Click here for more quotes
(Source: iseethewavecoming, via kushandwizdom)
(Source: delysidlisergia, via kunformig)
(Source: glennandmaggiebrazil, via kunformig)
A Fire Pit IN THE POOL
A Door That Turns into a Ping-Pong Table
Chilled Produce Drawers in the Kitchen
A Wine Cellar Trap Door
A Sleepover Room
A Door Handle That Automatically Turns Off Electricity and Gas When You Leave
A Swing-Set Dining Table
A Built-In TV for the Bathtub
A Glass-Encased Fireplace
A Loft Hammock
A Hot Tub That Flows from the Inside to Outside
A Huge Round Bedroom Window
A Stained-Glass Door
A Library Staircase/Slide
A Bone-Shaped Pool for Your Dog
Magazine for adult adoptees raises issues of alienation, racism and loss -
When many people think of adoption, they tend to focus on the adoptive parents and the baby they bring home. But less attention is paid to what becomes of those babies. Starting Monday, a new online magazine called Gazillion Voices aims to provide a voice for adult adoptees around the country.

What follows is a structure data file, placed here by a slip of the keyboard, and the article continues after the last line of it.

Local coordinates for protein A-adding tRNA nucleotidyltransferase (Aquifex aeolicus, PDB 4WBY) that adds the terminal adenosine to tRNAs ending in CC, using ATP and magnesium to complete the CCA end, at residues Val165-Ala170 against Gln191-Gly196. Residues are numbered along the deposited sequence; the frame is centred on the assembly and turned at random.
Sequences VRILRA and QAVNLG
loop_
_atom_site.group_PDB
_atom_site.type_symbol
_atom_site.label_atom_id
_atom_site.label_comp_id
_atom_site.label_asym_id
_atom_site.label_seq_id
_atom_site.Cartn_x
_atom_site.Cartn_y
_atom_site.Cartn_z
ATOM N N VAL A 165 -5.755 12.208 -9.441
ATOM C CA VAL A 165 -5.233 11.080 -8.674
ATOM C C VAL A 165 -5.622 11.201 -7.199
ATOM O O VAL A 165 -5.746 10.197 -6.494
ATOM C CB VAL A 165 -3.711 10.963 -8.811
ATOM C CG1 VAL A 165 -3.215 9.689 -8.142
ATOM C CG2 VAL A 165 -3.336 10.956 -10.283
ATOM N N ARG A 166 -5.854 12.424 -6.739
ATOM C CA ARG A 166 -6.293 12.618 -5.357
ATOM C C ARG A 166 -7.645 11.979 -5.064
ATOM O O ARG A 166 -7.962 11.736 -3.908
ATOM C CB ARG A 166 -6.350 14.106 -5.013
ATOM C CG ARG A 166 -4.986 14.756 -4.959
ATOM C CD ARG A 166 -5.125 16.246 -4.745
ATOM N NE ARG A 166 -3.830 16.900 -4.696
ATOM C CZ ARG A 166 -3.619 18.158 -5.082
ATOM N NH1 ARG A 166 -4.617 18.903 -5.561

All three adoptees bristle at a frequently asked question: Are they for or against adoption?
"We kind of hate it, because it puts us in this binary that erases a lot of these complexities," Gibney said. “The reality is that we are here."
Vollmers insists that “Gazillion Voices” is pro-adoptee. Many adoptees think they have had good experiences, he said, and the magazine will have a place for them.
"It is very complex, adoption is," he said. “To break it down to into pro-adoption and anti-adoption is a disingenuous conversation. It doesn’t allow for broader conversations. I’ve been labeled as anti-adoption, which is completely false.
"But that does not mean I can’t look at, for example, South Korea, where I’m from, and say there is a problem when single women who actually want to keep their kids cannot do that because of societal pressures and familial pressures."
I want to get more comfortable being uncomfortable. I want to get more confident being uncertain. I don’t want to shrink back just because something isn’t easy. I want to push back, and make more room in the area between I can’t and I can. — Kristin Armstrong (via wordsthat-speak)